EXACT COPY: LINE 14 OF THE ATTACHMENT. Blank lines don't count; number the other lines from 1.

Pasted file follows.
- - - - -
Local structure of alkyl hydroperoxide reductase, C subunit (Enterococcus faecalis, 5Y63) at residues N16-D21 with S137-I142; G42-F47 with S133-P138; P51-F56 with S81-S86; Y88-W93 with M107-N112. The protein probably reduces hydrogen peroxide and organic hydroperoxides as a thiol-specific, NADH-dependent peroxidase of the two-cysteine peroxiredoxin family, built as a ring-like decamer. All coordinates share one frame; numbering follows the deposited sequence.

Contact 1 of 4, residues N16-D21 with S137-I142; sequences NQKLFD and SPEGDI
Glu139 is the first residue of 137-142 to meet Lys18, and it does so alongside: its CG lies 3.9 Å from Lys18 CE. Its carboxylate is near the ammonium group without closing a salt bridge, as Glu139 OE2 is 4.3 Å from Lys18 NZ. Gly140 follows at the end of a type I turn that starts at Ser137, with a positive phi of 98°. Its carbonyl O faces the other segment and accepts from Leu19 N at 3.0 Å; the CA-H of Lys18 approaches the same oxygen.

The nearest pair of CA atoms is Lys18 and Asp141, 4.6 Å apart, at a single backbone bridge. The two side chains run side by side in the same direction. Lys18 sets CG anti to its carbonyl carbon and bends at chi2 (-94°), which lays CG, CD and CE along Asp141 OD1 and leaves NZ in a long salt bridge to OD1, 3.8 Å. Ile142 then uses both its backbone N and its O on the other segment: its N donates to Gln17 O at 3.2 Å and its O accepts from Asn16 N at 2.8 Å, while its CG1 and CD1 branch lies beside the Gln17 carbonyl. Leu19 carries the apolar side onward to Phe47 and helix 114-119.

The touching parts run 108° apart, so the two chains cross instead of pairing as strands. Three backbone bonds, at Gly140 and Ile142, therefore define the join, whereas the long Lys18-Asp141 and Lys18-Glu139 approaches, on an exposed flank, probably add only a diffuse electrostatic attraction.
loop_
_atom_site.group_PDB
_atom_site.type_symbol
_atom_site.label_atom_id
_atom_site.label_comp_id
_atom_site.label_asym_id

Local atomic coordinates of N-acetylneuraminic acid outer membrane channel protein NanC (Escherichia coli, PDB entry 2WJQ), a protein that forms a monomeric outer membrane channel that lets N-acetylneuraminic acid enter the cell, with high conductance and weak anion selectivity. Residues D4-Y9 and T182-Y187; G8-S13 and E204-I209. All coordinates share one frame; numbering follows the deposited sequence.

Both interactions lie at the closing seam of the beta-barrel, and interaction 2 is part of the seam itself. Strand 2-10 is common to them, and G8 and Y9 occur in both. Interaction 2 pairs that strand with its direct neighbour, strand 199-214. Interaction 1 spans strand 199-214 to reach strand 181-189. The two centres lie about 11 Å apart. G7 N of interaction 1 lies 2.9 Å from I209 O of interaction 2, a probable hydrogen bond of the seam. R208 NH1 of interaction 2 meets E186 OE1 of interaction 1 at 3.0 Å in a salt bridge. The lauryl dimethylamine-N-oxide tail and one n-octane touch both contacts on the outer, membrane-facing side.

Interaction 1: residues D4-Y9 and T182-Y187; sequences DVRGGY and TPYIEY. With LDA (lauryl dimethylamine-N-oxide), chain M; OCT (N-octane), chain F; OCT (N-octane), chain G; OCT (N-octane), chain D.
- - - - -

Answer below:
Interaction 1: residues D4-Y9 and T182-Y187; sequences DVRGGY and TPYIEY. With LDA (lauryl dimethylamine-N-oxide), chain M; OCT (N-octane), chain F; OCT (N-octane), chain G; OCT (N-octane), chain D.